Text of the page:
Collaborative Drug Discovery Announces New NIH Grant to Develop Virtual Approaches to New Chemistries

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The $880,000 grant from National Center for Advancing Translational Sciences will allow CDD to develop virtual approaches to new chemistries

Burlingame, California — December 12, 2022 — Collaborative Drug Discovery has received a $880,000 grant from National Center for Advancing Translational Sciences provides CDD Vault for the development of virtual approaches to new chemistries.

Two new virtual chemistry technologies will be added to the NCATS ASPIRE project as separate modules. The first module will enable new chemistries to be modelled and selected from cutting edge (deep) machine learning technology using the latest structure/activity data taken directly from instruments. The second module will be a novel informatics system for capturing chemistry-rich data in a semantic template as machine-readable reactions which will increase the utility of chemical reactions in electronic lab notebooks and allow more precise interrogation and automation of reaction analyses (and their corresponding reaction products). The deep learning technology in module 1 is based on our new chemically rich vector (CRV) methodology, which is able to compress information about chemical structures into a vector of 64 numbers with an efficiency that allows the encoding process to be reversed: not only can a CRV be converted back into its original structure with high success (>90% exact match), but a modified CRV can be converted into a structure that is representative of that point in chemical space. CRVs make excellent descriptors for SAR/QSAR iteration because they contain much more chemical information in a small space, allowing the automation of structure-activity models to be more streamlined, relative to conventional descriptors. The resulting models will explore the multi-dimensional space via an interactive visual interface (human-directed) or a back-end algorithm to constantly search for new and better structures (machine-directed). Both interactive and automated processes will be connected back into the ASPIRE automation cycle so that they can be synthesized and measured (hypothesis evaluation and iterative optimization). The second module, machine-readable reactions, draws from our extensive experience developing the BioHarmony Annotator (formerly: BioAssay Express) which uses natural language models to assign semantic ontology terms to biological assay protocols, turning them from unstructured text into machine-readable data. Extracting the full content of reactions from protocols and chemical structure diagrams is remarkably difficult given the unstructured nature of text, abbreviations, shortcuts and assumptions that go into diagrams. It is further complicated by the need to connect the materials in the scheme with the reaction text description (e.g. reagents, solvents, the sequences involved in the recipe, reaction workup, and product characterization). As an alternative, we will modularize the CDD stoichiometric sketcher, which will allow us to extract this data. We will work with NCATS to identify important fields to capture, creating a machine readable chemical reaction template.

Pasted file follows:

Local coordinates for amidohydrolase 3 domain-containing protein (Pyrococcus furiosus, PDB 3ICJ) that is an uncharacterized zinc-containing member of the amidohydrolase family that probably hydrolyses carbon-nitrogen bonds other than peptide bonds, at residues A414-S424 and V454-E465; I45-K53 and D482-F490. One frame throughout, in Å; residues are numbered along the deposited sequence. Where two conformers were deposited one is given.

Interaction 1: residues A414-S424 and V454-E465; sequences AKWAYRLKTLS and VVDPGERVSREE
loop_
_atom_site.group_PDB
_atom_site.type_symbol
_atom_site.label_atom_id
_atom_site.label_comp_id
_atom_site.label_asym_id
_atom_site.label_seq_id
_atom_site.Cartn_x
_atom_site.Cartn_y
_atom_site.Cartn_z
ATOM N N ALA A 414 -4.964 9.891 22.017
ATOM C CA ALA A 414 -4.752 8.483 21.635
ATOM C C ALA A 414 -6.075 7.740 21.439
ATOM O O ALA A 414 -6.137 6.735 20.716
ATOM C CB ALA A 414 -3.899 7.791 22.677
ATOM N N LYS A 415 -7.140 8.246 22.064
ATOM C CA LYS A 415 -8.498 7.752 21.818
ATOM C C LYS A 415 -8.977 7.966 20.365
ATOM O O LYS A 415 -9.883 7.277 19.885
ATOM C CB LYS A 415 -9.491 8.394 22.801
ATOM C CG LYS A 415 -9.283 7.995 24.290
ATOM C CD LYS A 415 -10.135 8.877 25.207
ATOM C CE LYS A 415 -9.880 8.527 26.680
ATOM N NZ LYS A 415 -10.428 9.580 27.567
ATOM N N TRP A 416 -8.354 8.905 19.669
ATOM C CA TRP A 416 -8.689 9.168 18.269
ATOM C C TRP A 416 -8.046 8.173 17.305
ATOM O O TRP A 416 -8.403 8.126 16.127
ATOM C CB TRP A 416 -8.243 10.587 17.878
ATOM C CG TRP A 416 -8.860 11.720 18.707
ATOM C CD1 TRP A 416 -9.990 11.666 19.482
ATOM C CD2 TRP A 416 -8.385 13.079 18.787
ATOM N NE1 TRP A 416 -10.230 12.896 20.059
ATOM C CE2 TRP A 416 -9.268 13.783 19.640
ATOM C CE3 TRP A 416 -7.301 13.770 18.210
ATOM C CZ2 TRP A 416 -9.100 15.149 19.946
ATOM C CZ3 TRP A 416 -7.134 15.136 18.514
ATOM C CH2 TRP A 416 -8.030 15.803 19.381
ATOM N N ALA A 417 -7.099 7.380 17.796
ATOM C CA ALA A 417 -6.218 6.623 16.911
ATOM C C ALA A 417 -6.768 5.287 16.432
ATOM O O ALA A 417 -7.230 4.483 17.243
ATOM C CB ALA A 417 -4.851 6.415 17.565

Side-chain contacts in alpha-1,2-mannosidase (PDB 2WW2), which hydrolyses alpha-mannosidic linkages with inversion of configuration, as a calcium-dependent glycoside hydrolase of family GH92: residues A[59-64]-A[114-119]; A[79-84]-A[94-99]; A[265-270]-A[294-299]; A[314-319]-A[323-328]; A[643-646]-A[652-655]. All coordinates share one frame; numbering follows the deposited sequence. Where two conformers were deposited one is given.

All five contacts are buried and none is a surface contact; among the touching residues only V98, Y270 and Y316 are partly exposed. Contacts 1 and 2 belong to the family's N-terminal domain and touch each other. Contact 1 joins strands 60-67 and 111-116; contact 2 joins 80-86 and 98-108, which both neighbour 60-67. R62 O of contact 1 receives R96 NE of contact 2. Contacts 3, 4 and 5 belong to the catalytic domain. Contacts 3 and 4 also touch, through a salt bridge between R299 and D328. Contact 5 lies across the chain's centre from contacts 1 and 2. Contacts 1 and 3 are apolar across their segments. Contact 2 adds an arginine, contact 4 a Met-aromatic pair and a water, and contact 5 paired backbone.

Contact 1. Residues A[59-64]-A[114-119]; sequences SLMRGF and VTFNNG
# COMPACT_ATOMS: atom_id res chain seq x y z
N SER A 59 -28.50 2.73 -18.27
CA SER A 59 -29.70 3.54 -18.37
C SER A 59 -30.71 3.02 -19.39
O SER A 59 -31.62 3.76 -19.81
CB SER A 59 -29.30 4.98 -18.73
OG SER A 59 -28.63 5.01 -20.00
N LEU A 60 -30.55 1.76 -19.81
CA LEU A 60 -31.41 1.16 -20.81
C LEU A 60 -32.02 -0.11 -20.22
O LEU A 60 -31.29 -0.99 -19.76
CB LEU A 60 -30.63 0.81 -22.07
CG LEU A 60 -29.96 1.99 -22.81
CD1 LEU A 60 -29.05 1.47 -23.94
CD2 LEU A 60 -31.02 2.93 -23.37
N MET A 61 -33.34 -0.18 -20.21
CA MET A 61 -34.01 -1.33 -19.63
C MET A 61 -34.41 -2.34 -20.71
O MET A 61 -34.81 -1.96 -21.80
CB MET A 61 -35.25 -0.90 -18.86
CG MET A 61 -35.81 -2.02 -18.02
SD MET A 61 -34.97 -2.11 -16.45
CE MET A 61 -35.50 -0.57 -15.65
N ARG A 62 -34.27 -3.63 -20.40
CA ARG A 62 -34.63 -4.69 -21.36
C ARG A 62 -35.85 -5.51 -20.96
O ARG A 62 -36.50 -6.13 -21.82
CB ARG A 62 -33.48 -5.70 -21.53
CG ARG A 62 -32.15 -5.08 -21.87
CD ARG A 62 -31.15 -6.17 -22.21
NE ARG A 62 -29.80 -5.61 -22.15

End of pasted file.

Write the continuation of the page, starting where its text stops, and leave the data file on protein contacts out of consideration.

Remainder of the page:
About Collaborative Drug Discovery, Inc.

CDD’s ( flagship product, “CDD Vault®”, is used to manage chemical registration, structure-activity relationships (SAR), and securely scale collaborations. CDD Vault® is a hosted database solution for secure management and sharing of biological and chemical data. It lets you intuitively organize chemical structures and biological study data, and collaborate with internal or external partners through an easy to use web interface. Available modules within CDD Vault include Activity & Registration, Visualization, Inventory, and ELN.

A complete list of more than 60 publications and patents from CDD can be found online on our resources page at

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Media Contact: Barry Bunin, Ph.D., Collaborative Drug Discovery, [email protected]